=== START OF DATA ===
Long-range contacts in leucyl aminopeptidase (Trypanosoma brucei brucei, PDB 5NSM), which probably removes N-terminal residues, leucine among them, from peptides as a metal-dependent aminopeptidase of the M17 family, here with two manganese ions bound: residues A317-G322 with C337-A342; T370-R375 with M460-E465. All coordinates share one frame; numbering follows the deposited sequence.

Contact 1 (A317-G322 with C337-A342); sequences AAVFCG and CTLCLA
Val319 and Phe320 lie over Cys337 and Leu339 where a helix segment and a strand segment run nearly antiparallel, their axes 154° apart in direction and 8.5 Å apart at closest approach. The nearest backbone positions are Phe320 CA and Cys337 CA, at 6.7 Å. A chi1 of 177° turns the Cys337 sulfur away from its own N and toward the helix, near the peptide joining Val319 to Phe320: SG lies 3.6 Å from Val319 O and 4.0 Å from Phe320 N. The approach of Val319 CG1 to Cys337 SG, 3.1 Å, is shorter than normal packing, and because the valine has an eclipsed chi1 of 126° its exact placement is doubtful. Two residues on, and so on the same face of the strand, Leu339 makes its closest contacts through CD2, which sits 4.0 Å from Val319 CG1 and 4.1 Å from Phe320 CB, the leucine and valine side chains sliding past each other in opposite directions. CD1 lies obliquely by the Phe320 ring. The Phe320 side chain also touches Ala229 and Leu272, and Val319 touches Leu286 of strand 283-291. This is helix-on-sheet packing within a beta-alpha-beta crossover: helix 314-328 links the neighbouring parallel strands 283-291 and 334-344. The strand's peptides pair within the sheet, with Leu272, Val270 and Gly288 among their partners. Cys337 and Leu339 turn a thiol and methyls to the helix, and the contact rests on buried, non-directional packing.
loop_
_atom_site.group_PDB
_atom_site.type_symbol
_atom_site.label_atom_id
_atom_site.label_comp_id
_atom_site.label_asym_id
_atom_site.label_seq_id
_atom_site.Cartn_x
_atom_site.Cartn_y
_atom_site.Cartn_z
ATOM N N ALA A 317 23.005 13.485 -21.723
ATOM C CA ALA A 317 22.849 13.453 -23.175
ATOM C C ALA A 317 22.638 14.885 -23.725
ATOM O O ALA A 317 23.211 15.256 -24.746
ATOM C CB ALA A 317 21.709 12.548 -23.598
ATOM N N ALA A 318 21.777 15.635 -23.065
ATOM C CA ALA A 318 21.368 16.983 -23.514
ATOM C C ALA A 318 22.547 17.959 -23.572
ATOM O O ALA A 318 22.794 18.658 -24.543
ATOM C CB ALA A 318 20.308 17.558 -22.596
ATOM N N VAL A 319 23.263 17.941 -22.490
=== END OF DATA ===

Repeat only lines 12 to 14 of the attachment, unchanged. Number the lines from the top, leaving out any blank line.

_atom_site.Cartn_y
_atom_site.Cartn_z
ATOM N N ALA A 317 23.005 13.485 -21.723